Real-world evidence and its importance in medicine development

What is real-world evidence (RWE)?

Real-world evidence (RWE) is the evidence derived from the analysis and/or synthesis of real-world data (RWD). RWD is an overarching term for data on the effects of health interventions (such as benefits, risks or resource use) that are not collected in the context of conventional randomised controlled trials (RCTs). Instead, RWD is collected both prospectively and retrospectively from observations of routine clinical practice. It may include clinical and economic outcomes, patient-reported outcomes and health-related quality of life.

RWD can be obtained from many sources including patient registries, electronic medical records, and observational studies.

For more information on existing RWD sources, see Sources of Real World Data.

For more information about study designs used in generating RWD, see Generating Real World Evidence.

For more information about the terms used on this website, see the GetReal glossary.

How can RWE be used in medicine development?

RWE has an important role in decision-making related to authorisation and reimbursement and access of new medicines. It can be used for:

  • understanding ‘real-world’ settings, such as treatment populations, patterns of care and the burden of disease
  • assessing the effectiveness of current therapies using existing data
  • refining or supplementing evidence from conventional trials of new medicines
  • providing new evidence of relative effectiveness of new medicines.

RWD has conventionally been used to understand and characterise treatment populations, patterns of care and burden of disease. It has also been used to describe the natural history of disease, extrapolate long-term outcomes, and to define and validate new measures of outcome of relevance to patients.

RWE of the effectiveness of existing therapies will usually be available to help plan studies of new medicines. In some circumstances it may be possible to generate new RWE (‘early’ estimates) of the effectiveness of a new medicine, in time to inform reimbursement decision-making. In most circumstances it will be possible to generate new RWE of the effectiveness of new medicines after marketing authorisation, to inform (local) decisions on access to and optimisation of the use of the new medicine, and potentially to inform delayed reimbursement decisions (coverage with evidence development). RWE of safety outcomes is frequently required by regulatory agencies after marketing authorisation.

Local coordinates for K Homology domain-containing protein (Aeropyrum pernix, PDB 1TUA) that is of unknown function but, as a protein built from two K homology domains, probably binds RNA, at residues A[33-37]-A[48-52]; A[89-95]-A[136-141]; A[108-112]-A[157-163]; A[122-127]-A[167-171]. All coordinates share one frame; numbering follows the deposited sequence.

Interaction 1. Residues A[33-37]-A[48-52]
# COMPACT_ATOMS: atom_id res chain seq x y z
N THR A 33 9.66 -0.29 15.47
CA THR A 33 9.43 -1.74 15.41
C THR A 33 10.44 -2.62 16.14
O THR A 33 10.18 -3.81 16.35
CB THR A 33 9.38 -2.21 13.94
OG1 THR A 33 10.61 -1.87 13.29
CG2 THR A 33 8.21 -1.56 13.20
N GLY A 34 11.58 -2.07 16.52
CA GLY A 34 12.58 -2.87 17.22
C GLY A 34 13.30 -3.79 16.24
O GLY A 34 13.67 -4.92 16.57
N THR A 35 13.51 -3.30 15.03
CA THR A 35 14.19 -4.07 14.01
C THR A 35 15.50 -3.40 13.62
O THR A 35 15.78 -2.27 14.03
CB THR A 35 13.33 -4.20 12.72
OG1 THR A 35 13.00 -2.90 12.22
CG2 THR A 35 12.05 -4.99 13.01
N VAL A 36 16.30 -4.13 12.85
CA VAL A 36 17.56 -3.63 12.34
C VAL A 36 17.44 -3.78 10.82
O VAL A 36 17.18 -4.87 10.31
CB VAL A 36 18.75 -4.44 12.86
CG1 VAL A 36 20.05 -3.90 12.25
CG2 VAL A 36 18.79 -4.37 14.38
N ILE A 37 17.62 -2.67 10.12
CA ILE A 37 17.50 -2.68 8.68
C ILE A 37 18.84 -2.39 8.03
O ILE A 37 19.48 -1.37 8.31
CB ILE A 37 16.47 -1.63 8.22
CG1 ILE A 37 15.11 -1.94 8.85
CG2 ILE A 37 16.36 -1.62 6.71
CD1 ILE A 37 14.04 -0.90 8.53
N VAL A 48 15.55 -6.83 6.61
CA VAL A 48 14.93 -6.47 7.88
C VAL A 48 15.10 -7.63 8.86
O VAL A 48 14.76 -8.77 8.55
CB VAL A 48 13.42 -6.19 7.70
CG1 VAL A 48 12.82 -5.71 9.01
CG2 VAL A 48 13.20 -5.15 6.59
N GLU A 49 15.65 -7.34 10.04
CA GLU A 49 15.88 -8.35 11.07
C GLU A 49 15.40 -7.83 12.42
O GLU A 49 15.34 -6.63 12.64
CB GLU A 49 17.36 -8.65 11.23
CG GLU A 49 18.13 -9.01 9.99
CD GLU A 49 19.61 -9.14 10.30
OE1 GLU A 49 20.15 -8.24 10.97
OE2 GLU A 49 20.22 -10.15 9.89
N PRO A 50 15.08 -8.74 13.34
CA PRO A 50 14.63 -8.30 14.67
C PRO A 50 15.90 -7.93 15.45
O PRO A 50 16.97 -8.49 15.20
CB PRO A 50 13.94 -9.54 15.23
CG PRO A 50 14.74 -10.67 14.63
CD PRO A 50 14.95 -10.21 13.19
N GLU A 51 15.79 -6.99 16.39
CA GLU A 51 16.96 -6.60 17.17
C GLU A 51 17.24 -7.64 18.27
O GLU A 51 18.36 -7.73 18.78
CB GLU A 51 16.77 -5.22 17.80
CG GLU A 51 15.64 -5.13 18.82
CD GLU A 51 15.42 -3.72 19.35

Why is RWE important in medicine development?

In most European healthcare systems, decision-making related to reimbursement and access to medicines by national and local healthcare payers and providers has become more prominent. RWE can be used to support these decisions.

Decision making for marketing authorisation of new medicines is traditionally supported by randomised controlled trials (RCTs), recognised as the ‘gold standard’ for establishing safety and efficacy. However, RCTs are undertaken in an idealised care environment and they may only measure efficacy in restricted populations, defined by trial eligibility criteria.

Healthcare payers, including reimbursement decision makers, wish to know the relative effectiveness of a new medicine compared with the current standard treatment in patients eligible for the new medicine in their population (the ‘treatable population’). They will ask questions such as:

  • Where will this medicine be used in the ‘care pathway’ for the treatable population?
  • Is the treatable population similar to the trial population, both in terms of socio-demography and in treatment history?
  • Is the treatable population currently receiving similar care to the comparator group in the trial?
  • Do the measures of health outcome (safety and efficacy) reported in the trial form a sufficient evidence base on which to make a decision? Do they capture relevant patient and clinician experience?

RCTs alone may not provide sufficient evidence of relative effectiveness. To support decision-making:

  • Data from RCTs may be combined in new types of meta-analyses to enable a wider range of comparisons with alternative therapies to be performed.
  • Statistical analyses may be applied to RCT data to estimate the efficacy in specific sub-populations or populations with different characteristics.
  • Studies (randomised or non-randomised) of the effectiveness of new medicines in less restricted populations may be carried out in usual care ‘real-world’ settings.
  • Statistical analyses may be used in advance of trials to help refine the trial design and make the results more useful for decision-making.

Both for authorisation and for reimbursement of new medicines RWD / RWE can be used to refine or supplement the evidence available from conventional trials.

GetReal and RWE

The focus of GetReal was on the use of RWE in medicine development, before and around the time of marketing authorisation and reimbursement. The project was primarily focused on the potential use of RWE to provide evidence on relative effectiveness of new medicines.

For more about GetReal, see What was the IMI GetReal Project?